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Slipper Slope for Bagholders of America



May 01, 2008 – Comments (8)

Great post at Blown Mortgage on the slippery slope of principal reductions at Bagholders of America, and what it means industry wide.

Key question: why will others bother to keep current on their mortgage payments if they know that refusing to pay for long enough will muscle the banks into reducing the principal?

(And let's also ask, why is the government encouraging this behavior by making such reductions tax-free income? And finally, what does this do to real "prices" reported by the RE industry if we know that the numbers those "comps" are built on are bogus, because they don't report principal writedowns made by the banks subsequent to the sale?)

Is Bank of America headed towards principal reductions? [more]

8 Comments – Post Your Own

#1) On May 01, 2008 at 11:22 AM, Evlampius (< 20) wrote:

True, and also lets wait till people figure out that they don't have to pay their credit cards bills either...

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#2) On May 01, 2008 at 11:47 AM, leohaas (30.08) wrote:

Banks will do what is best for banks! If principal reductions are going to help the bottom line of the bank, they will reduce principals.

Look at it from the bank's perspective: If they don't help these "poor homeowners", then the house will go into foreclosure. That takes at least 6 months, during which the soon to be former owner stays in the house without paying the mortgage, without maintaining the house, and upon leaving quite possibly doing some damage. Then the bank finally owns the house which they don't want so they sell at a fire sale price. This results is a relatively low comp in the neighborhood, pushing home prices even further down, and putting more bank customers in the same predicament (no equity, so no way of refinancing, so when the ARM resets another foreclosure). This is the vicious circle a bank wants to break ASAP, especially if they have a lot of customers in the same neighborhood.

Oh, and don't forget that if the bank lowers your pricipal by say $25,000, they get to write that off, resulting in a tax savings over the write-off (this is exactly why the reduction ought to be taxable income for the home owner. I agree with Bent on this issue).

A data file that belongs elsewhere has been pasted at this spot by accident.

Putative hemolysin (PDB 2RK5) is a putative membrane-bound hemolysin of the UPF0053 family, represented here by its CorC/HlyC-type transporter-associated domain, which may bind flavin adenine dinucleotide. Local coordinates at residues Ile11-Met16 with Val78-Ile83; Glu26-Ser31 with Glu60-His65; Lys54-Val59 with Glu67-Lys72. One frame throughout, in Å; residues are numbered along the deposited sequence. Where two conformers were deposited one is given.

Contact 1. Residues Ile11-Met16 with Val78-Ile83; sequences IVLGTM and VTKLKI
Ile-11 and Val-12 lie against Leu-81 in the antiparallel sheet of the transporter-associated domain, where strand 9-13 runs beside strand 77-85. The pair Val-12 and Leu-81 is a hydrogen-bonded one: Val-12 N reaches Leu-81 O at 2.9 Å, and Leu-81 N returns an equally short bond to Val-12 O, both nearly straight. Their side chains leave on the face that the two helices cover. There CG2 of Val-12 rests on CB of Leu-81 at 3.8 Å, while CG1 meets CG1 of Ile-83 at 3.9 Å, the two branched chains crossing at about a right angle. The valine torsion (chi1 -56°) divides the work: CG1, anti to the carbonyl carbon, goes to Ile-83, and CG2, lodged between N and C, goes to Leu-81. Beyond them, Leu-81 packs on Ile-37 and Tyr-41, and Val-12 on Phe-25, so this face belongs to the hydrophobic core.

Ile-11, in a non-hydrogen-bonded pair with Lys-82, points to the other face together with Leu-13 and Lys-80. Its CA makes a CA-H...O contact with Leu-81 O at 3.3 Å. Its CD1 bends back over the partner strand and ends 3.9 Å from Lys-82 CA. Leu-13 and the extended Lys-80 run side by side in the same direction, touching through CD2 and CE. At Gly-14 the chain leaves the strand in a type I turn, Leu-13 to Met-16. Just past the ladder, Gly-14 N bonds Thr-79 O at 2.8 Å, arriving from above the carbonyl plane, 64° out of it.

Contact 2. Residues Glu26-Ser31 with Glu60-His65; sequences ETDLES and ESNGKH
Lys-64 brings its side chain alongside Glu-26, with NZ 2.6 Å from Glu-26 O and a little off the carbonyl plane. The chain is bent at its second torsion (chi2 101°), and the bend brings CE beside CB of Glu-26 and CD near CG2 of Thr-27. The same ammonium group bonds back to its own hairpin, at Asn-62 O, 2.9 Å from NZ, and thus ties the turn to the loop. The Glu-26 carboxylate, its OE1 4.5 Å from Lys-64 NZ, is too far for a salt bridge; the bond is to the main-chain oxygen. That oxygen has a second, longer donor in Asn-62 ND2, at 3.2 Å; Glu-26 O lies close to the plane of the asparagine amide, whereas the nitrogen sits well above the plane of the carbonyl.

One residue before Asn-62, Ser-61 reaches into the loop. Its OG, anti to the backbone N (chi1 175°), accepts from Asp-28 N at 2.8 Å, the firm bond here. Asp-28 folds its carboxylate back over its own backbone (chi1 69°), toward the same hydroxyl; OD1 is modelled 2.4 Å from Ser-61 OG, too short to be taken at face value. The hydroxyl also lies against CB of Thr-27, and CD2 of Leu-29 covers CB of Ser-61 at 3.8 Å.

The effect of course is artificially higher prices. As explained above this is exactly what the banks are after. The RE industry will be very happy about that, but from the banks' perspective that is only a side effect.

I disagree with you that this will lead to homeowners in good standing purposely falling behind on their mortgage. I would never even consider this. The risk of ultimately losing the house  and the guarantee of ruining my credit score for the next 10 years as a result of playing this game is not worth it. Nobody with any equity in the house left will do this.

I also disagree that with the article your refer to that this is a "moral" problem. It is not. It is a 100% a financial issue. You are morally obliged to attend church and pay your taxes. The mortgage is something completely different.

For us investors it shows again how dire the situation at the banks is today. I have said it before and say it again: sell any bank stock if you haven't done so, and use any uptick to establish a short position (or buy a put if you are into options trading). 

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#3) On May 01, 2008 at 12:15 PM, DemonDoug (31.42) wrote:

"I disagree with you that this will lead to homeowners in good standing purposely falling behind on their mortgage."


I disagree with your disagreement.  Let's say you are current, but barely making your monthly nut - like your mortgage payment is 50% of your gross pay.  You might be current but are in serious danger of falling behind.  You might be thinking about walking anyway because that payment is absolutely killing your life (no money to do anything but to go to work and eat ramen noodles on your granite kitchen table).  So why not just not pay for a while and see if the bank gives you a reduction.

Remember leo many of these fools out there bought houses with expectations of 10-20% appreciation, they are greedy morons who were led by the ear by other greedy morons, and are absolutely shameless when it comes to this type of thing.  (As well they should be - they take their cue from Wall Street and the White House.)